The topic of plastic surgery is a great way to get a person’s opinion even if you don’t ask for it. What you normally hear is it’s extreme, superficial and only something attainable if you have money to burn. On the flip side, people who have had procedures done will attest it was the best thing they have ever done for themselves and it made them happy. We typically like to focus more on the negative because it’s more interesting and controversial. Who does not love a good debate? For those who don’t know much about the individuals who perform these procedures, I encourage you to read on because on the contrary, beauty is not skin deep.
I recently had the opportunity to spend some time with plastic surgeon Dr. Pamela Gallagher along with her warm and welcoming staff of professionals. As a beauty industry expert, I think it’s absolutely necessary to be on top of what’s new out there not just in cosmetics and skincare, but also non-surgical procedures that keep us looking fresh and youthful.
My evening began at Dr. Gallagher’s practice in Mineola with her skilled aesthetician Jennifer Hines demonstrating a procedure called Ultherapy. It employs ultrasound and heat spots to build collagen back, which is the foundation for your skin and pivotal for firm and youthful looking skin. I am self admittedly a baby when it comes to pain, and typically non-surgical procedures use methods that can feel hot or cold upon contact with the skin. The sensations can cause discomfort however; this isn’t my first ride at the rodeo of “beauty is pain”. When Jennifer began the procedure, I was pleasantly surprised because it was more of a tingling sensation rather than a burning feeling. I wasn’t lucky enough to get a full procedure, but it normally takes an hour and will give a demonstrable lift to any part on the face, not that I need it-not yet, anyway!
After my time with Jennifer and getting up to speed with all the new procedures available, we were finally blessed with Dr. Pam’s presence; who was running late. Usually when you’re late there is a reason – traffic, procrastination, alarm clock didn’t work – but in Dr. Pam’s case, she didn’t require one because she was busy changing a child’s life forever, for the good. Not only is Dr. Gallagher a leading surgeon in the region with surgical expertise and experience that is immeasurable, but she is also a person who uses her talents to give back to children around the world who are born with facial and cranial deformities. She currently serves as the Medical Director of the Hagedorn Cleft Palate and Craniofacial Center at North Shore University Hospital at Manhasset and as a founding member of the Board of Directors for the New York State Federation of Craniofacial and Cleft Palate Centers. Prior to arriving, she had been notified that a baby had been born with an unexpected cleft palate which is unusual according to Dr. Gallagher because normally it can be identified within eighteen to twenty weeks of pregnancy and that’s when the planning for the operation usually begins. So with this case, it was special and she responded immediately to visit the parents to buffer the shock of the surprise.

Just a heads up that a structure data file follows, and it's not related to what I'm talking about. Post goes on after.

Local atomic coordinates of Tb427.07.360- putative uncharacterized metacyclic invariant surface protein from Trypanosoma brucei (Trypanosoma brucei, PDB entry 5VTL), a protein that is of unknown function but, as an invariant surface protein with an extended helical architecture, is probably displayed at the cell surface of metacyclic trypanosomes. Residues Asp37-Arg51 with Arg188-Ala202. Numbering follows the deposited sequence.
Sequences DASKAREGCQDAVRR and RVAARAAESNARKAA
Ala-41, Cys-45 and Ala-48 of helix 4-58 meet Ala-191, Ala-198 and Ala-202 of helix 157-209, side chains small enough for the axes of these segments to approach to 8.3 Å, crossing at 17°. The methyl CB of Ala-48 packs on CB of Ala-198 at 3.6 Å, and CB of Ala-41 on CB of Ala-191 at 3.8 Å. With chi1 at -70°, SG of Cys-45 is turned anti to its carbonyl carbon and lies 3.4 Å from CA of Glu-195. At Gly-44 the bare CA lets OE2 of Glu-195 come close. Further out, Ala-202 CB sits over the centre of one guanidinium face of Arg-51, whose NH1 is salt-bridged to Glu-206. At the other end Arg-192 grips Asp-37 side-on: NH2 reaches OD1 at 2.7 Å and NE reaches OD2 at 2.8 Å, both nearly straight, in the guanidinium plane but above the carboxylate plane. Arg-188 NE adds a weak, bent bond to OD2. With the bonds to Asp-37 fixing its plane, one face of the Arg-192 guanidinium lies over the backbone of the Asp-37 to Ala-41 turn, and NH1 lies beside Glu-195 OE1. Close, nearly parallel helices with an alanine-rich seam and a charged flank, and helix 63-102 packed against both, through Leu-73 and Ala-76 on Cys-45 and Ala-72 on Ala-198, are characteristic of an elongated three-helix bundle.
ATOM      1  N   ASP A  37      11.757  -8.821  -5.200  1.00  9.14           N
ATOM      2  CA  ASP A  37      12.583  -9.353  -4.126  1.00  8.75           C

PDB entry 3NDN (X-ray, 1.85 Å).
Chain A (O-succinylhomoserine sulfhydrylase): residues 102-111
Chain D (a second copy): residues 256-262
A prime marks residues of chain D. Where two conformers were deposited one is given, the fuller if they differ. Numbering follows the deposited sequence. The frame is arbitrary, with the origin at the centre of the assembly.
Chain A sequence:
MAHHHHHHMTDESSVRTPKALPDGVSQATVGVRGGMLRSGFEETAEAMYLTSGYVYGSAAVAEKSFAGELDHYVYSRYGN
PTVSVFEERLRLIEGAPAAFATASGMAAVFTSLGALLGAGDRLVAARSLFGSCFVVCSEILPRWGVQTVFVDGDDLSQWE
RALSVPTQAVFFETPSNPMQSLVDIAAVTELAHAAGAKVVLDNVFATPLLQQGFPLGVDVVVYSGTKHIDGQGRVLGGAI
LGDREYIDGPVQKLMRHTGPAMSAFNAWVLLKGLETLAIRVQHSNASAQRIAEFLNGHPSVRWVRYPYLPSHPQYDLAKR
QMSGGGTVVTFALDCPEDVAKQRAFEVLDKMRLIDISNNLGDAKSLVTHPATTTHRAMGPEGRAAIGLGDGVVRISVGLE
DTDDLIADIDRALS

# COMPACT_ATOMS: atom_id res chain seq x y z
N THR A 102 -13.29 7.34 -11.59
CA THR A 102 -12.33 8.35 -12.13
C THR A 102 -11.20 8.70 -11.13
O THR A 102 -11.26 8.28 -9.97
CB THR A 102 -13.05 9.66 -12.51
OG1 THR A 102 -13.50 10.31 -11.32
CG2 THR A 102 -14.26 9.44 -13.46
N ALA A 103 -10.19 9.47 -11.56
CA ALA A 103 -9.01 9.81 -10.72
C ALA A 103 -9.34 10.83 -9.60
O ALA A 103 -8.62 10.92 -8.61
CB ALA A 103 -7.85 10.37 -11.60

Dr. Gallagher’s passion for surgery and compassion for others began as a child when she encountered a man who was inflicted with a facial deformity that rendered his life unhappy and lonely. Her experience with this one man created a drive in her to help others. Always knowing she wanted to be a doctor, it is no surprise she went straight into medical school upon completion of high school. It was during a surgical observation when she saw blood and thought it was such a beautiful color that she decided to be a surgeon. Who better to operate on you then a person who is not only undeterred by the sight of blood but who is inspired by it?
For over 35 years Dr. Gallagher has operated on thousands of patients inflicted with cleft palates from around the world. Through the center, and with the help of international charities, patients are flown in from areas like Asia and India to have the corrective surgeries performed. Dr. Gallagher is not the only member of the team – specialists in dentistry, oral surgery, audiology, speech therapy and social work also join the effort to make not only the child’s but the family’s life a better one.
Dr. Gallagher mentioned some interesting facts about her time in college in Chicago and even high school. In the early sixties, she was confronted with the idea that girls shouldn’t be studying science. That didn’t stop her from pursuing an education to become a medical doctor. In her college class things didn’t change much for her as she was one of only 10 women out of 100 students. Furthermore, Ivy League schools didn’t allow women in their medical programs at all. I found it disturbing that women such as Dr. Gallagher were almost repressed from following their passions. Can you imagine how many lives would not have been changed for the better if she stayed submissive to the status quo?
It is an inspiration to know that humanitarians like Dr. Pamela Gallagher exist and use their gifts to help make children scorned with a life altering deformity live quality and content lives.